We can say, in a sense, that the distinction between literary and non-literary differs from most of other distinctions between something and non-something. When something is qualified as “not big”, it cannot be qualified as “big” in the same meaning. This is an idealization, too. The cellular phones in 1995 were not big in comparison with those in the year 1990, but are big in comparison with the present types. The concrete use of almost all concepts changes through time. But this process is extremely rapid in the case of “literature” – it seems to subvert over and over a possible distinction between literary and non-literary. It is noteworthy that this process does not proceed in both directions. We can state, that some language move was a non-literary one, but in the very same moment it can be incorporated in a literary work and become literary. Non-literary seems to tend steadily into literature. But not in the reversed direction. From this reason, we cannot state firmly what is literary – is the sentence “I like yellow cats” a literary one? Nobody knows (whereas we can much rather state, whether it can be a “scientific” sentence or an “army” one). But once something is admitted “officially” as literary (like “To be or not to be... ”), can it be non-literary anymore? So we can say what is non-literary, but not always what is literary; and literature seems to occupy more and more the position of non-literature. So: isn’t there anything paradoxical in what we call “literature”? (One can say: when everything becomes literature, nothing will be literature anymore.)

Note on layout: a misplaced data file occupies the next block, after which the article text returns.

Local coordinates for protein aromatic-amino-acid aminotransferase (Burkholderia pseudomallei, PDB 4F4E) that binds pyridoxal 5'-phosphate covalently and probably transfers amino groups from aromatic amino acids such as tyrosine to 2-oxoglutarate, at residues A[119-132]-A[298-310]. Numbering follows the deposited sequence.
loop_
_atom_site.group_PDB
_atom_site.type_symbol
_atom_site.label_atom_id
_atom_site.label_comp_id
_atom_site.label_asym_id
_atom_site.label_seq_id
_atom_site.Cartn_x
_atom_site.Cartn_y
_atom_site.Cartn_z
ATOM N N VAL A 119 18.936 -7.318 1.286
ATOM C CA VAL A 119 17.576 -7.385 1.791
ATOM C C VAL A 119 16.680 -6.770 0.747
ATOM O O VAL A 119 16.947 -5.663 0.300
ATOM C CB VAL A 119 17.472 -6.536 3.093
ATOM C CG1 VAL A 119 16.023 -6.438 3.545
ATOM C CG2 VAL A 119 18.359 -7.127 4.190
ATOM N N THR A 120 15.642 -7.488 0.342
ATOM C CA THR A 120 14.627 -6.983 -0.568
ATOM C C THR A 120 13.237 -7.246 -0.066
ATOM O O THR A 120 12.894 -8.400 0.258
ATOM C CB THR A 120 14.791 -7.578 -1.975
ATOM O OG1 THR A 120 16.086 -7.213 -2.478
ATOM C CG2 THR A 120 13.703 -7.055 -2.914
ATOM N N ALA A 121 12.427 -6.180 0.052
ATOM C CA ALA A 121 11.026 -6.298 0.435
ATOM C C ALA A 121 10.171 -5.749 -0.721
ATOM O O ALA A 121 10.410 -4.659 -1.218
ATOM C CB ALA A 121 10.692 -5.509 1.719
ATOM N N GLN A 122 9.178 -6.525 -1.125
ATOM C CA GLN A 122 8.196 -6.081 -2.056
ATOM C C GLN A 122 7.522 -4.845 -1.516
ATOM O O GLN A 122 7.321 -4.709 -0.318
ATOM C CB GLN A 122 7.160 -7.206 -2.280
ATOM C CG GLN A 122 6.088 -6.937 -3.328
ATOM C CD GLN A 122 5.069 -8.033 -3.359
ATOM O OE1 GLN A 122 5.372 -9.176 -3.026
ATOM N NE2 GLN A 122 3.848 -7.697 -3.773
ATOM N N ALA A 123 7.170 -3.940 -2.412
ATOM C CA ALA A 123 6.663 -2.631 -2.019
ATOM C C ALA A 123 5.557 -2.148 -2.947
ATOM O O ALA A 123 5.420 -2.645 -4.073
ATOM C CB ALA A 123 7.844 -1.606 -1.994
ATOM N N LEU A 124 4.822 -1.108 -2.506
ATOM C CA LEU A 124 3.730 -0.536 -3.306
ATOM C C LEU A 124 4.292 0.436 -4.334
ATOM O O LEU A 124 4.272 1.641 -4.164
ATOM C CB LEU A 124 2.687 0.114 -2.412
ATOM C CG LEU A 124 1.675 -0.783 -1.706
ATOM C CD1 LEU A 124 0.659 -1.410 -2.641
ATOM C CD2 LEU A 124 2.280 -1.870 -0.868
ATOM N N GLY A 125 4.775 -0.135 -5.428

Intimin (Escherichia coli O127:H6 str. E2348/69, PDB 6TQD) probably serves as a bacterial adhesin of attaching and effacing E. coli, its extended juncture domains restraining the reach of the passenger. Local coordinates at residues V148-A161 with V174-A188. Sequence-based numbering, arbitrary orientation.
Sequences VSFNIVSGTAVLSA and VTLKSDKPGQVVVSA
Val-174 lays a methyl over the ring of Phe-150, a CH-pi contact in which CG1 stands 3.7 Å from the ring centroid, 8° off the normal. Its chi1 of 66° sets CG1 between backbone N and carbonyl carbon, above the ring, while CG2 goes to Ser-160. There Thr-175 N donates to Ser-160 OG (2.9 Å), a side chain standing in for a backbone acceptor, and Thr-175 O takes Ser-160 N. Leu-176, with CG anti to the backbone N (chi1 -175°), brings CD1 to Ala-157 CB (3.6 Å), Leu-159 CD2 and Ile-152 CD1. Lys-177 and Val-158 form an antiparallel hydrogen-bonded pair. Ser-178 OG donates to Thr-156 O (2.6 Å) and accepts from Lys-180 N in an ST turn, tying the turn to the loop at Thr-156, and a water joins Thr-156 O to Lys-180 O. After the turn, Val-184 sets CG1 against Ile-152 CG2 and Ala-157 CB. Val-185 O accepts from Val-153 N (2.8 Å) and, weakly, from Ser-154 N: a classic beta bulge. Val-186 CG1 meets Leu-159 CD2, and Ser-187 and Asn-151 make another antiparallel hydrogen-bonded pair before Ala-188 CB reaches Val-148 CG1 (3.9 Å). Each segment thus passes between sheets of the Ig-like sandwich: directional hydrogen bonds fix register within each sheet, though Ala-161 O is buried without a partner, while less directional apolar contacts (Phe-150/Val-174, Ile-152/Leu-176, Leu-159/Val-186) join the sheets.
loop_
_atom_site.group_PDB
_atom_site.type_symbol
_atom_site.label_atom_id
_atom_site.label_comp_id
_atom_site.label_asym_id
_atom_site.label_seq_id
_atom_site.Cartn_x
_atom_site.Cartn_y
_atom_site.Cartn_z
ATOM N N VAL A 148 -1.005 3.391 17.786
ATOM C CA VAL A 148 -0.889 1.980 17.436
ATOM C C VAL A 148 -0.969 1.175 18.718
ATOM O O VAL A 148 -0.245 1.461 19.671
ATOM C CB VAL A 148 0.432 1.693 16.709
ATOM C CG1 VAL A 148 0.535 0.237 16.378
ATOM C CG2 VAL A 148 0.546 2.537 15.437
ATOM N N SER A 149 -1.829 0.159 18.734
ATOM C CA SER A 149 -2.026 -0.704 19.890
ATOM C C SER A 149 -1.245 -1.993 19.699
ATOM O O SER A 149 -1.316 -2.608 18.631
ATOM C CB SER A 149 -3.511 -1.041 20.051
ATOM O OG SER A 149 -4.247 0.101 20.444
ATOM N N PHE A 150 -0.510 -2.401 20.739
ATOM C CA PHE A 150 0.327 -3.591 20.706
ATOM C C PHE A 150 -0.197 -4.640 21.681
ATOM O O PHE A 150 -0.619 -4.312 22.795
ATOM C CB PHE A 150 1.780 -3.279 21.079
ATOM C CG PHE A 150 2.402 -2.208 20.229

As well as all the language games, literature should have its rules, too – in order to be a language game at all. The rules are established by means of a custom or institution, which is intersubjective (Wittgenstein 1958, § 199). Grammatical sentences (rules) seem to be fixed, whereas the “ordinary sentences” not. Of course, rules change, too. However, the dynamics of their change is much slower. They are almost in all cases implicit – they are often even not perfected. There can be language games that are meaningful only “more or less”. And their rules are “made up (or changed) as we go along”. (Wittgenstein 1958, § 83) In a sense, literature proves itself to be just this type of language game.

    The non-literary language moves (like “Two pints of beer, please”) also can be made under very various circumstances and for very various goals. But their use is “more correct” in certain contexts and “less correct” in other contexts. The sentence is uttered “more naturally” by someone sitting in a beer house, having a certain expected result (two pints of beer brought), than – let’s say – by a student in an university lecture about mathematics. But this doesn’t mean, that the latter utterance cannot be meaningful – that it cannot cause the effect, for which it was directly designed and planned by the speaker – the deportation of the speaker from the lecture hall by the university security guard, for example. The difference between meaningfulness of these two kinds is actually not qualitative, I think (not so Wittgenstein – see 1958, § 498). The first type of use is so to speak a “default” one, whereas the second is “deviant” – but both are meaningful in their appropriate way. We can talk about “default” use of literature, too. A sonnet about moonlight can be foisted into a company annual report or declaimed to the salesman in a food store (to the question, what I would like) – but this is a less “default” (and in this sense less meaningful) use of literature.